1.1.6 Positive and Negative Feedback

Living systems display the following 3
characteristics: functionality, sustainability,
The way that living systems and even
inanimate systems self-regulate or maintain
homeostasis (the maintenance of a steady
state in an organism, ecosystem or
biosphere) is through feedback systems
Negative feedback systems include a
sequence of events that will cause an effect
that is in the opposite direction to the
original stimulus and thereby brings the
system back to its equilibrium position.
This one illustrates a Balancing Loop or a
negative feedback loop.
Positive feedback includes a sequence of
events that will cause a change in the same
direction as the stimulus and thereby
augments the change, moving the state of
the system even further from the equilibrium
“James Lovelock argues that such things as the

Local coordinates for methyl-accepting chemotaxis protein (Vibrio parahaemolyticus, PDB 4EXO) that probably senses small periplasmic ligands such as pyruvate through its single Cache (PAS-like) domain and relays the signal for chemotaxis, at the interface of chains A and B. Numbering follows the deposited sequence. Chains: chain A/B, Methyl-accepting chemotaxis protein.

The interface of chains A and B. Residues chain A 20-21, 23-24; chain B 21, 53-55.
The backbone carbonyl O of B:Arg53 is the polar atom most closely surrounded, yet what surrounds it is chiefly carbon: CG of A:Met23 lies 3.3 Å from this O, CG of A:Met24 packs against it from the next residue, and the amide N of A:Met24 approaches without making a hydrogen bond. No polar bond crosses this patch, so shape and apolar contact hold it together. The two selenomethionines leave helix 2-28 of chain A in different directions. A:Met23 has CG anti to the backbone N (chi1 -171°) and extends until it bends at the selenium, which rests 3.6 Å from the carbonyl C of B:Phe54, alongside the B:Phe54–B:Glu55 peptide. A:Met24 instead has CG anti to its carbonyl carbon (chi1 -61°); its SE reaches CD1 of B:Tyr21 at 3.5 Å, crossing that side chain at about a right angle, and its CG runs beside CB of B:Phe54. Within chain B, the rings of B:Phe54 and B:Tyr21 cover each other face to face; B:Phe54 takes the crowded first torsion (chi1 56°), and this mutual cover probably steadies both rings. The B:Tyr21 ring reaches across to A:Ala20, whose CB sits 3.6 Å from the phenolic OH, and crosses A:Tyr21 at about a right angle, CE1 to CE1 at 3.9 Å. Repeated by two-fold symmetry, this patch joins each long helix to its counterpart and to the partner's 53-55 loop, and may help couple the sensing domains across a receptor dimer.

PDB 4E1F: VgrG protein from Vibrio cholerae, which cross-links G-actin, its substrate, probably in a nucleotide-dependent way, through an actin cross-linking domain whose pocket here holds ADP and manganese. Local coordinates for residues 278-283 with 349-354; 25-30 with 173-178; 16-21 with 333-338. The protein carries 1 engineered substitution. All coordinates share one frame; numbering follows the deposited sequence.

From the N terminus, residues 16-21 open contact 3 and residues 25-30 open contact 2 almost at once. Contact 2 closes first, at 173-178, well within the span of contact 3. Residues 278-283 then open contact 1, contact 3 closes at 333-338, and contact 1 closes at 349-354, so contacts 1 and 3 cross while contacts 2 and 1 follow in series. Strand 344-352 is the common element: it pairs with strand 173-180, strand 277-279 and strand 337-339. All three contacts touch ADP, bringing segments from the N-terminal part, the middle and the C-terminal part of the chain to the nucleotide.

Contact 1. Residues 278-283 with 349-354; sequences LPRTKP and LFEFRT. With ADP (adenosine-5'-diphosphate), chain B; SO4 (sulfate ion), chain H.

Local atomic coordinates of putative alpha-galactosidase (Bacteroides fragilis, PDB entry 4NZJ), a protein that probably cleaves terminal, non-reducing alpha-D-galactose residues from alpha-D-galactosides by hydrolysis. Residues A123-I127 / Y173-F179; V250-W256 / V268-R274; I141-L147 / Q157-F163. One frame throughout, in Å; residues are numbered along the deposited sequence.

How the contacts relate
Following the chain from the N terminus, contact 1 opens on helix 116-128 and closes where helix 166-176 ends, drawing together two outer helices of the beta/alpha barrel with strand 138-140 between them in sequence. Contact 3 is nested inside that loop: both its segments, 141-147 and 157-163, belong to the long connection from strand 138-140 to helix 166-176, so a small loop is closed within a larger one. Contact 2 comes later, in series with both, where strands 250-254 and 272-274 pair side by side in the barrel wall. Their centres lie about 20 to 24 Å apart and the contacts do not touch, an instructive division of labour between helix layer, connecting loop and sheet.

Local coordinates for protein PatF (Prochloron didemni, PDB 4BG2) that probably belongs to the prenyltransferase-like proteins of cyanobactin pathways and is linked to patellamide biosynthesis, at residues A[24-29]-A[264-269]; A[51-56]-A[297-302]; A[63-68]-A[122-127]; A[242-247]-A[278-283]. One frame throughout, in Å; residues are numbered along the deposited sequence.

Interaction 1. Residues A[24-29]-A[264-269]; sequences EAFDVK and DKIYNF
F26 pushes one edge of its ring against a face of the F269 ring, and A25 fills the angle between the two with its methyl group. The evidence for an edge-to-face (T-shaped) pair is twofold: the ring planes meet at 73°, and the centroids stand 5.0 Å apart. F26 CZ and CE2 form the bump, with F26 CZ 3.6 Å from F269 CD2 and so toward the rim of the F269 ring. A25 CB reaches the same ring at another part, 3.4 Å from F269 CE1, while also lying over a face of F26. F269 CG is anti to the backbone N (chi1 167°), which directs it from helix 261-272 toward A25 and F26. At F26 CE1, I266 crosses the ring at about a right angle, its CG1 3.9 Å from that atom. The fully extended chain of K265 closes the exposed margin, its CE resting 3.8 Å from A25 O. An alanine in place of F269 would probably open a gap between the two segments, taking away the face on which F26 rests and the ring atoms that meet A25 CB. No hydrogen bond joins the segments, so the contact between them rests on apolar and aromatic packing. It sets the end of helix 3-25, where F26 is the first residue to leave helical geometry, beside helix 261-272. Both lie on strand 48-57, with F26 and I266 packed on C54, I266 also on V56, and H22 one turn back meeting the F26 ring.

level of oxygen, the formation of clouds, and the
saltiness of the oceans may be controlled by
interacting physical, chemical and biological
processes. He believes that "the self-regulation of
climate and chemical composition is a process that
emerges from the rightly coupled evolution of
rocks, air and the ocean - in addition to that of
organisms. Such interlocking self-regulation, while
rarely optimal - consider the cold and hot places of
the earth, the wet and the dry - nevertheless keeps
the Earth a place fit for life." The New York Times
Book Review has called his arguments in favor of
Gaia "plausible and above all illuminating."
Predator/prey relationships are usually
controlled by negative feedback where:
The increase in prey-increase in
predator- decrease in prey decrease in
predatorincrease in prey---and so on in a
cyclical manner. The classic study in
Northern Canada between the Lynx and the
hare populations is famous for its regular
11 year cycle of rising and falling